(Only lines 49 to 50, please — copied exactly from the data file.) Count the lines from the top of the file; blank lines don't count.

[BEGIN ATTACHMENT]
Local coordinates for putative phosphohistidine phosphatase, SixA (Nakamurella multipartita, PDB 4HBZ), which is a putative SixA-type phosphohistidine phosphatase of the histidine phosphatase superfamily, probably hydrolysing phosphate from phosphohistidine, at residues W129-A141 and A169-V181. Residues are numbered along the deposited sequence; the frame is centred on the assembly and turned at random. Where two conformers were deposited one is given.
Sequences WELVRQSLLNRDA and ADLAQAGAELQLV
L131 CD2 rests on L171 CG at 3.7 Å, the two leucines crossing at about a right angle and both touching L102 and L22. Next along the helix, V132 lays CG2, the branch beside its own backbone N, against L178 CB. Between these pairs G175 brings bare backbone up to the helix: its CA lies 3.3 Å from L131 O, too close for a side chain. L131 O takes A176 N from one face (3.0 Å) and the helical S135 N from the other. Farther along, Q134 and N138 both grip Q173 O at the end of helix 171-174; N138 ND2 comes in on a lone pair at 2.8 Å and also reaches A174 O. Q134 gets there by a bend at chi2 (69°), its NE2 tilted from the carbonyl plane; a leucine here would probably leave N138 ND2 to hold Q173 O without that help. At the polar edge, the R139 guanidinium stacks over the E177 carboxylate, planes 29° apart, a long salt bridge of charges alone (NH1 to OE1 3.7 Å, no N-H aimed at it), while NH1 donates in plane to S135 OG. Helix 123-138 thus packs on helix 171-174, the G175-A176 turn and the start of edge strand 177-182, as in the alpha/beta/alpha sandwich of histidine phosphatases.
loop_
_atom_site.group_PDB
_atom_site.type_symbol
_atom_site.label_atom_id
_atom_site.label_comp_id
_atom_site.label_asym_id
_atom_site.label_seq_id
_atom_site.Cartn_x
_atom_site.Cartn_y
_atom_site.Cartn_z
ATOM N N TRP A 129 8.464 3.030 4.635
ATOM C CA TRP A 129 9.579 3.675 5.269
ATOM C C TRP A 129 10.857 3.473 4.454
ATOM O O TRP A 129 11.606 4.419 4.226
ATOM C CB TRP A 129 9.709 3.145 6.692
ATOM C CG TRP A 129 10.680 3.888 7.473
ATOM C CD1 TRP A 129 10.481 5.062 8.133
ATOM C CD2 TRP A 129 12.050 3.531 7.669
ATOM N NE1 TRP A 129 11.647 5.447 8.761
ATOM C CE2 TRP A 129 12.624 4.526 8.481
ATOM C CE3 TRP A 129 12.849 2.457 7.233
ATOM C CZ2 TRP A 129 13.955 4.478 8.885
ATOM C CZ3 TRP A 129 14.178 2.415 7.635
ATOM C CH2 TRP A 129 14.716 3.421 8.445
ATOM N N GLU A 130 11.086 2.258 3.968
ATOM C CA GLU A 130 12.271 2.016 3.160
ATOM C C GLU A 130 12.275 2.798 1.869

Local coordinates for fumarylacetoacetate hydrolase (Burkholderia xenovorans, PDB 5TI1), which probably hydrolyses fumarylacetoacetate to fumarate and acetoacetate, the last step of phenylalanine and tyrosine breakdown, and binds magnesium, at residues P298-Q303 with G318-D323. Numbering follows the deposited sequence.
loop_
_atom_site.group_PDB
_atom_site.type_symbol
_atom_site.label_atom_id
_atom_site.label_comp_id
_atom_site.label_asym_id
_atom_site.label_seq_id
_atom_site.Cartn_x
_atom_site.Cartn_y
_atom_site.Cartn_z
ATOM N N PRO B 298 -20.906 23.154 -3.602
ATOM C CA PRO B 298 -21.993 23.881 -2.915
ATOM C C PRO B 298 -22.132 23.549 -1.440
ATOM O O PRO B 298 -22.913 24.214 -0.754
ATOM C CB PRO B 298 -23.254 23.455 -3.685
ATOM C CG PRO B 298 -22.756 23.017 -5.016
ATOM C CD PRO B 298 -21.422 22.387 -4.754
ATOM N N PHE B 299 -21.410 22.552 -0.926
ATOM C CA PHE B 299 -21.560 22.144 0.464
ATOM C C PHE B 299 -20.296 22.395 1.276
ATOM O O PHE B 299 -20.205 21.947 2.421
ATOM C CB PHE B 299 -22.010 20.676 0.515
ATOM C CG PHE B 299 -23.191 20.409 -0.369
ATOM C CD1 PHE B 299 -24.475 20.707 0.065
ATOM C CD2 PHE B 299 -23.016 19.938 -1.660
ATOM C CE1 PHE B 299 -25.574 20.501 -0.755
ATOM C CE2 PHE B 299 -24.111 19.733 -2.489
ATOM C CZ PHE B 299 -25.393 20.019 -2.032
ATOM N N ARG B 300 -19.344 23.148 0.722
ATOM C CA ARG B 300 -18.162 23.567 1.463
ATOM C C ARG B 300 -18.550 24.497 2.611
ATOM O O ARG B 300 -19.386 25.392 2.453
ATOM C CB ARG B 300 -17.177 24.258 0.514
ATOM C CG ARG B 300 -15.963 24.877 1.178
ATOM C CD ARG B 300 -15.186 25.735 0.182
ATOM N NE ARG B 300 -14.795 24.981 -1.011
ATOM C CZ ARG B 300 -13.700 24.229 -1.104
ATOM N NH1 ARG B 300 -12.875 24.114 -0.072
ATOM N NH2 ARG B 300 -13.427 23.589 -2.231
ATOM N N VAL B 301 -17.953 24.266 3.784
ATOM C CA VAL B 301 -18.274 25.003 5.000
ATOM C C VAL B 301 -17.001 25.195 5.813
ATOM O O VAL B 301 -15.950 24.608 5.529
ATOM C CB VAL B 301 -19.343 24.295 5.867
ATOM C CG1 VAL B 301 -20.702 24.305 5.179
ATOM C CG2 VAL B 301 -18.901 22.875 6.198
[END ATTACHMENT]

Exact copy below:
ATOM N N PHE B 299 -21.410 22.552 -0.926
ATOM C CA PHE B 299 -21.560 22.144 0.464